5 months ago

    https://www.precisionag.com/market-watch/how-robots-are-taking-over-vineyards/

    VineRobot, an Unmanned ground vehicle equipped with non-invasive sensor technology to monitor grape growth

    The VineRobot is equipped with non-invasive advanced sensors and artificial intelligence systems, to provide reliable, fast and objective information on the state of the vineyards to grape growers. Thanks to these technologies, VineRobot will be able to work — that is, retrieving agronomical and physiological data from the grapevines — autonomously and safely over long periods of time under the uncertain environmental conditions typically found in vineyards.

    The first version of the VineRobot incorporates a fluorescence-based sensor to assess nitrogen content in leaves. The measurement is performed on-the-go and provides information about the heterogeneity and state of the vineyard.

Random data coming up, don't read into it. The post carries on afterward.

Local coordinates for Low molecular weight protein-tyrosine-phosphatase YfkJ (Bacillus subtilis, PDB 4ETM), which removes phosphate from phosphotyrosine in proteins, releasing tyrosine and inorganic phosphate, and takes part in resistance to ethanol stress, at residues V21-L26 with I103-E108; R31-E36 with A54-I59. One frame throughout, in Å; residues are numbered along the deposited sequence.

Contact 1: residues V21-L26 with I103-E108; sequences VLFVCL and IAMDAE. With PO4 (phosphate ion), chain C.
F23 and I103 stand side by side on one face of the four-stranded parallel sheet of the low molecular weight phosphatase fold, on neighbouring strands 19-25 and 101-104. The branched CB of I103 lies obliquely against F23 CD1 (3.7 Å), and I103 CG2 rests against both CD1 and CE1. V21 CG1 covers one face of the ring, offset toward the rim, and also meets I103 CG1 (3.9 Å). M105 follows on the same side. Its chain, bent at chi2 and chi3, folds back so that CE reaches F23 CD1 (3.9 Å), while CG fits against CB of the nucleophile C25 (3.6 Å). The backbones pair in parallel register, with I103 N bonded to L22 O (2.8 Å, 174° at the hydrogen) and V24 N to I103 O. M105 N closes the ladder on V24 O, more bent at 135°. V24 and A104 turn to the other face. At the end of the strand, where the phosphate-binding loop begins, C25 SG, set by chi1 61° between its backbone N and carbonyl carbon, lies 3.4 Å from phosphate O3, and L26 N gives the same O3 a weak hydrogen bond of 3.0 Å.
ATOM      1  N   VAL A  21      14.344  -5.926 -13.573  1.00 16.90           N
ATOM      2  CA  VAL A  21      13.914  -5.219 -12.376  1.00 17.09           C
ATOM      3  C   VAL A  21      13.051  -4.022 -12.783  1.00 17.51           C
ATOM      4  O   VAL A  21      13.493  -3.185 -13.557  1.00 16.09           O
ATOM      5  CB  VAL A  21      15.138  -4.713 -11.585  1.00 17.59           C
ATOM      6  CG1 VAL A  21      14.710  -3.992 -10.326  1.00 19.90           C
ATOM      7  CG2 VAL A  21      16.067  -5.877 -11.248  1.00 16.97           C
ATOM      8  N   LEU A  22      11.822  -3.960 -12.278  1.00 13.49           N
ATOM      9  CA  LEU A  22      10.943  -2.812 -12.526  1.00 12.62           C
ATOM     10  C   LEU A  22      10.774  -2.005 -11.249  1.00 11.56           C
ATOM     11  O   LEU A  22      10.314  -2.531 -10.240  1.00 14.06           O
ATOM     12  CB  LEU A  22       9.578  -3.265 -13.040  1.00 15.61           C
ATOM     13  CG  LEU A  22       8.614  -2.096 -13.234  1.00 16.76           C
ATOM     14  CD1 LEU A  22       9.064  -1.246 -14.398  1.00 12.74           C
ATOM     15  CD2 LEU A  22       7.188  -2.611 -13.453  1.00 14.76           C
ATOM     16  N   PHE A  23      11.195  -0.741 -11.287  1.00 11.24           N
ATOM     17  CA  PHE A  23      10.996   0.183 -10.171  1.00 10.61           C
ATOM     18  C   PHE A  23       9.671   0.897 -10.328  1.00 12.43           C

The other sensor included in the VineRobot measures the anthocyanin content in grapes. This sensor is a fusion between a fluorescence sensor and a fine vision system: It gathers information about the composition of grape berries.

    Photo: VineRobot (crédits: VineRobot Project http://www.vinerobot.eu)

    Check more https://adalidda.com/posts/uo6xZhtWngJD3KrMx/vinerobot-an-unmanned-ground-vehicle-equipped-with-non
    A Comprehensive IoT Node Proposal Using Open Hardware. A Smart Farming Use Case to Monitor Vineyards

    Authors: Sergio Trilles, Alberto González-Pérez and Joaquín Huerta

    Journal: Electronics 2018, 7(12), 419

    Publisher: MDPI